When the Hayabusa2 probe took to the skies in December 2014, it was the start of a mission that would ultimately make history. Set on a path towards an asteroid circling the Sun, the craft finally approached the minor planet – given the name of Ryugu – in summer 2018. And, incredibly, after Hayabusa2 encountered Ryugu, it eventually got close enough to transmit some truly stunning images – including the first ever to have been taken from the exterior of an asteroid.
Eight years before Hayabusa2 snapped that pioneering photo, though, its mission was given the green light by the Japanese government. And as the craft’s name suggests, it was a successor to the original Hayabusa probe, which had embarked on a similar – if somewhat problem-strewn – journey back in 2003.
This time, however, the Japan Aerospace Exploration Agency’s (JAXA) objective for this follow-up probe was to take materials from Ryugu that could potentially give insight into the very origin of life on Earth. It was hoped, too, that the findings gleaned from the mission could ultimately provide a better comprehension of both the Solar System’s beginnings and how it has changed and developed over the millennia.
Naturally, then, in order to carry out its duties, Hayabusa2 took along several different science payloads, including a quartet of cameras to be used for remote sensing and three separate instruments to help pick up those all-important samples. Also in tow were four traveling devices that were intended to traverse the surface of Ryugu when the craft arrived at the asteroid: Rover-1A, Rover-1B, Rover-2 and the Mobile Asteroid Surface Scout, which is otherwise known as MASCOT.
And one of Hayabusa2’s main features also served to set it apart from its predecessor. For this particular mission, the craft would boast an impactor – a nearly 12-inch-wide explosive device that was designed to be shot onto the asteroid’s surface. It was important that the impactor would blow up, too, as Hayabusa2 would subsequently be able to mine materials from beneath Ryugu’s facade.
Then, when the impactor was fired on April 5, 2019, it worked just as hoped by producing a crater on the asteroid. Mind you, that was far from the first stage of Hayabusa’s mission. In fact, the craft had reached Ryugu nearly a full year earlier on June 27, 2018.
Then, on September 21, 2018, Rover-1A and Rover-1B were launched towards Ryugu. The tiny devices were specifically designed to operate in the asteroid’s low-gravity environment, and they both utilized a rather unusual method of getting from A to B: principally, by hopping.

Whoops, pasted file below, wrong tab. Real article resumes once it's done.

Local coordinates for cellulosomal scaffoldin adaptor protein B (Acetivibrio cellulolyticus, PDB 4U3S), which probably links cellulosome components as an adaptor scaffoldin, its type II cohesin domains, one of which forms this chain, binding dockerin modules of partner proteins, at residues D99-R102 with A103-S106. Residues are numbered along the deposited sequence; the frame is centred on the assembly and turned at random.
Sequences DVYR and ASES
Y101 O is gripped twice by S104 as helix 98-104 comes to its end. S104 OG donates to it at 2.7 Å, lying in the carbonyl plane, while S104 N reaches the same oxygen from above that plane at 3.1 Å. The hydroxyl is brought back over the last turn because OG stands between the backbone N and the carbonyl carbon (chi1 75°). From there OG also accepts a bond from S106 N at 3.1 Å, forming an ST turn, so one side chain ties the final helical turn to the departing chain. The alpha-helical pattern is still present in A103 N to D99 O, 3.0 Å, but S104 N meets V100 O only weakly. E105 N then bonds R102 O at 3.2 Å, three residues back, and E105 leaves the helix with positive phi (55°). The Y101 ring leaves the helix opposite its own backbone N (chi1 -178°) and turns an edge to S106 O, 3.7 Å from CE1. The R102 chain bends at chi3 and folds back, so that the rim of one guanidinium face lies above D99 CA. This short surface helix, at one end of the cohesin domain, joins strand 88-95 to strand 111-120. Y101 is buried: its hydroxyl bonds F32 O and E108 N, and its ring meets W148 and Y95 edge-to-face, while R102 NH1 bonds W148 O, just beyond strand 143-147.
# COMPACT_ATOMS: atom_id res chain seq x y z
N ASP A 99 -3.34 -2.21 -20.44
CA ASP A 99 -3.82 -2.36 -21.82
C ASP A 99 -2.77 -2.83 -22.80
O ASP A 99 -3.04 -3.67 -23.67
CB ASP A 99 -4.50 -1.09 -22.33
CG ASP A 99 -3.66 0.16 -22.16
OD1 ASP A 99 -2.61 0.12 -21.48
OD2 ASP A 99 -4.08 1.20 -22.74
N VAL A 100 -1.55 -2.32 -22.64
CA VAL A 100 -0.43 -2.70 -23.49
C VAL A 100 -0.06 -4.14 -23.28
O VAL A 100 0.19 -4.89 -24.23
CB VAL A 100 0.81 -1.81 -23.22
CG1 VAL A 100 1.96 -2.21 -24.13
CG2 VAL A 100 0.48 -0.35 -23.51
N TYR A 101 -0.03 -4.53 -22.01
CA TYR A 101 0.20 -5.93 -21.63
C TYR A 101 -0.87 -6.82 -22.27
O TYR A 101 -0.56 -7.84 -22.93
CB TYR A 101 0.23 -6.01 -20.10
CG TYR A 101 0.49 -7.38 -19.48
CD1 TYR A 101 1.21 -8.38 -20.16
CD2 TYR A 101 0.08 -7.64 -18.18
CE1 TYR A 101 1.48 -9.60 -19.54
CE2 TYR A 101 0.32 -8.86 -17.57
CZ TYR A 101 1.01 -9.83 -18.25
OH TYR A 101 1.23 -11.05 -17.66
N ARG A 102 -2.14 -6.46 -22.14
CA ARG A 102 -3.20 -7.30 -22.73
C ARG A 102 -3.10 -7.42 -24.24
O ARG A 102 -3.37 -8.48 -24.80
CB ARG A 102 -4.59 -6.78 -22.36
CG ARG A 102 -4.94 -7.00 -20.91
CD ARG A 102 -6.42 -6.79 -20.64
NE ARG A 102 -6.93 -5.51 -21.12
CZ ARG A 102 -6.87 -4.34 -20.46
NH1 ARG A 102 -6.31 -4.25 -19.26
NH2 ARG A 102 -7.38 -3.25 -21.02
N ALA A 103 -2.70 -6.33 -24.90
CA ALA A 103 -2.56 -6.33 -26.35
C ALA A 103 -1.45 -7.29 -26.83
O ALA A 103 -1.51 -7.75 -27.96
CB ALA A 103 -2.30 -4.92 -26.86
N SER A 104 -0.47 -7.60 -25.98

Fortunately, both rovers successfully landed on Ryugu, after which they began to acquire data from the surface of the minor planet. And this involved snapping photos – including the pioneering shot that was taken right on top of the asteroid. Not all of these efforts were successful, though. In fact, one of the first batch of pictures was so out of focus that scientists knew it must have been taken while the rover was mid-hop.
Next to visit Ryugu was the diminutive MASCOT, which left the confines of Hayabusa2 on October 3, 2018. This device took photos, too, and its first picture showed a remarkably clear and detailed vision of the asteroid itself. With a battery life of only 16 hours, however, MASCOT had to come up with findings about Ryugu relatively quickly.
It helped, though, that MASCOT was able to transmit valuable data even before touching down on Ryugu. Yes, while still roughly 167 feet from the surface of the asteroid, the rover’s magnetometer picked up information that may have been of great interest to the researchers back on Earth.
Karl-Heinz Glaßmeier – one of those who worked on MASCOT – would later reveal exactly what had been discovered. “The measurements show the relatively weak field of the solar wind and the very strong magnetic disturbances caused by the spacecraft,” Glaßmeier was quoted as saying in a 2018 press release by the German Aerospace Center.
But while JAXA had planned to collect initial samples from Ryugu in late October 2018, this feat ultimately had to be postponed. You see, the three rovers had previously indicated to the team that the asteroid was strewn with boulders – making settling Hayabusa2 safely a trickier prospect than had previously been envisioned.
The JAXA workers knew, for example, that it would be hazardous to have Hayabusa2 land in a region where the boulders were taller than around 19 inches. For one, the craft needed to be at a slight angle when landing. And given that the sampler horn was roughly 39 inches in length, a misjudged touchdown could run the risk of a large boulder damaging the craft itself.